Had it turned down the Indian proposal, Pakistan would have faced backlash not only in Afghanistan but also across the world. Globally, its calls for assisting the Afghan people would be considered fake, and its duplicity exposed. It would have been considered as a nation whose words and deeds are at a variance.
Rejecting the request of the Afghan foreign minister to permit Indian aid would have impacted relations between the two countries. Having accepted the proposal, Pakistan would need to discuss modalities of the shipment with the Indian government.
Shifting Indian grains to Pakistan-owned trucks at the border would imply Pakistan bearing the cost of trans-shipment and fuel, an amount it cannot afford. Permitting Indian trucks to move through the country would mean breaking its own rules, resulting in a U-turn, something Pakistan is already known for. Most importantly,
Pakistan would be responsible for the security of Indian convoys as they transit through the country. It would need to provide these convoys with armed escorts. Any terrorist strike on Indian vehicles would lower the global image of Pakistan and worsen Indo-Pak relations.
Within Afghanistan, the responsibility of security will be that of the Taliban, as Indian conditions state direct access to the population, not through Kabul. Coordination between the two would be Pakistan’s responsibility. In case of any untoward incident, India could also approach the ICJ (International Court of Justice) for compensation from Pakistan, embarrassing it.
Finally, the movement of aid by India would gain global media attention dwarfing Pakistan’s fake offer of similar quantities, which it can never fulfil. Within Afghanistan, the presence of Indian vehicles would boost Indian soft power, hurting Pakistan’s image. Despite all its concerns, Pakistan had no choice but to accept the Indian demand.
This is not the first time India has supplied food grains to Afghanistan. In 2017, India delivered 1.1 million tonnes of food grain to Afghanistan. These were shipped through the Chabahar port. The first shipment was 5,000 tonnes. Prime Minister Modi had then tweeted, “I congratulate Afghanistan and Iran on Indian wheat shipment being flagged off from Kandla to Afghanistan through Chabahar.” In 2020, India had pledged 75,000 tonnes of food grain to Afghanistan. These were also delivered through the Chabahar port.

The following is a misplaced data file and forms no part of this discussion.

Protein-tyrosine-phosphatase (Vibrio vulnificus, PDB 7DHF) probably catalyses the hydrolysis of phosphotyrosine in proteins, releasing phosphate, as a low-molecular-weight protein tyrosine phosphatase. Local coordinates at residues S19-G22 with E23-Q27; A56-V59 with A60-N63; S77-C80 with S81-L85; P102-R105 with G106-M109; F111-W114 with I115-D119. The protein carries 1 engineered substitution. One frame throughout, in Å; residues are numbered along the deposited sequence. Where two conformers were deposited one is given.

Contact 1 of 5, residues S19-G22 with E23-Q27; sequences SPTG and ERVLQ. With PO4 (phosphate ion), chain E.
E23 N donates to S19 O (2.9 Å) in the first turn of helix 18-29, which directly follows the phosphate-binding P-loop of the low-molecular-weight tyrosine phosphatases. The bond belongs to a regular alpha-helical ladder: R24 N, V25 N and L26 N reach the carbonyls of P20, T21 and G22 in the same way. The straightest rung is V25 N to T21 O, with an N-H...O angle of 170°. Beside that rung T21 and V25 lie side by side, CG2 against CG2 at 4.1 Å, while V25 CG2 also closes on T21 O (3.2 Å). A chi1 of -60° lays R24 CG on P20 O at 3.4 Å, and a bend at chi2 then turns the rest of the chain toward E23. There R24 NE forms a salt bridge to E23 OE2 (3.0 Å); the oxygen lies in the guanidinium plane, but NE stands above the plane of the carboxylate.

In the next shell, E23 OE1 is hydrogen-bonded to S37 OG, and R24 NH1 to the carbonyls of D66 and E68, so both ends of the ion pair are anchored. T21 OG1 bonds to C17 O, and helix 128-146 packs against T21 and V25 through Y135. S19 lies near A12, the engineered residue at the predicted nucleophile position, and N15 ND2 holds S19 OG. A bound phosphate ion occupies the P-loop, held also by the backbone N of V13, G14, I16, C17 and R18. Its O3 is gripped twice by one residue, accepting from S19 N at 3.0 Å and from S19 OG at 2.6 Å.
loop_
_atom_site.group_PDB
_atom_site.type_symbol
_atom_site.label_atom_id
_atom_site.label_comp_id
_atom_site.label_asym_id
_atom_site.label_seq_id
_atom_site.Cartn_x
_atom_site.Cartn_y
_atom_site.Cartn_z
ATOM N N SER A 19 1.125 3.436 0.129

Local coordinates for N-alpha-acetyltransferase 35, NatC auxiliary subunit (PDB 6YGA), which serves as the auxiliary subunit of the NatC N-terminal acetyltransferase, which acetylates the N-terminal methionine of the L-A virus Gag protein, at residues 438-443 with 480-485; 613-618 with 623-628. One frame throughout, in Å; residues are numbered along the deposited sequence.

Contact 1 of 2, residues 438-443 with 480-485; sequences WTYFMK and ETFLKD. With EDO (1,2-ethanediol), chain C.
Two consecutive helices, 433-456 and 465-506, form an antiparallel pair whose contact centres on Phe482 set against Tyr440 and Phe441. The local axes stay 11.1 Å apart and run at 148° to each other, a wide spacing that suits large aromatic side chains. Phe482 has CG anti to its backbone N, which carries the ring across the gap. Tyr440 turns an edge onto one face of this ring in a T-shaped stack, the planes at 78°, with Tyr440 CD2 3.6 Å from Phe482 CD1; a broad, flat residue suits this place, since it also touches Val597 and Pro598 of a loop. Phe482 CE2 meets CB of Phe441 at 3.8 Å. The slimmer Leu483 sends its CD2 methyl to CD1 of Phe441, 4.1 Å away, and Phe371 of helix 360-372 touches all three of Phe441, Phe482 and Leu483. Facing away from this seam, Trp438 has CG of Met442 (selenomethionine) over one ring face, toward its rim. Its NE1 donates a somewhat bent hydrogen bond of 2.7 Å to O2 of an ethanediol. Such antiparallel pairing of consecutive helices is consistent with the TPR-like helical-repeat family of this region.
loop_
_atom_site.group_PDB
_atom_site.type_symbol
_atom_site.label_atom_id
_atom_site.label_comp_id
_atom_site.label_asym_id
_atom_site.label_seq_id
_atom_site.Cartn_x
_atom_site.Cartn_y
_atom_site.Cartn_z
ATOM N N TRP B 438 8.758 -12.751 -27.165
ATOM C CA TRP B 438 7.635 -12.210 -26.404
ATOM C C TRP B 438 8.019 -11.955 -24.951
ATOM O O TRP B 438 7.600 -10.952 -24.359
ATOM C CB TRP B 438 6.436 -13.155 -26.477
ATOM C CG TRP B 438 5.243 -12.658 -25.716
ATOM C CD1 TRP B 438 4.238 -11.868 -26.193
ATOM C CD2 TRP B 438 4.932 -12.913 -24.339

During this period, the Afghan government was anti-Pakistan and hence Islamabad refused to permit any movement through its soil. Currently, it is the Haqqani led pro-Pakistan government that rules, which Pakistan cannot ignore as it considers it as a prodigal son. Further, this time it has been Pakistan requesting the global community to support Afghanistan, and not the ruling Taliban. This strategic move by India has placed Pakistan in a quandary. It has no choice but to accept the Indian offer.
Pakistan is aware that any untoward incident could damage Pakistan’s international standing. Within Afghanistan, Indian goodwill will increase. This is also the first time in history that an Indian convoy of vehicles will travel through the length of Pakistan protected by the Pakistan army and in Afghanistan by a UNSC proscribed terrorist group. For India it is a win-win situation, while for Pakistan it is a struggle to maintain its standing and reputation.
(The writer is a retired Major-General of the Indian Army)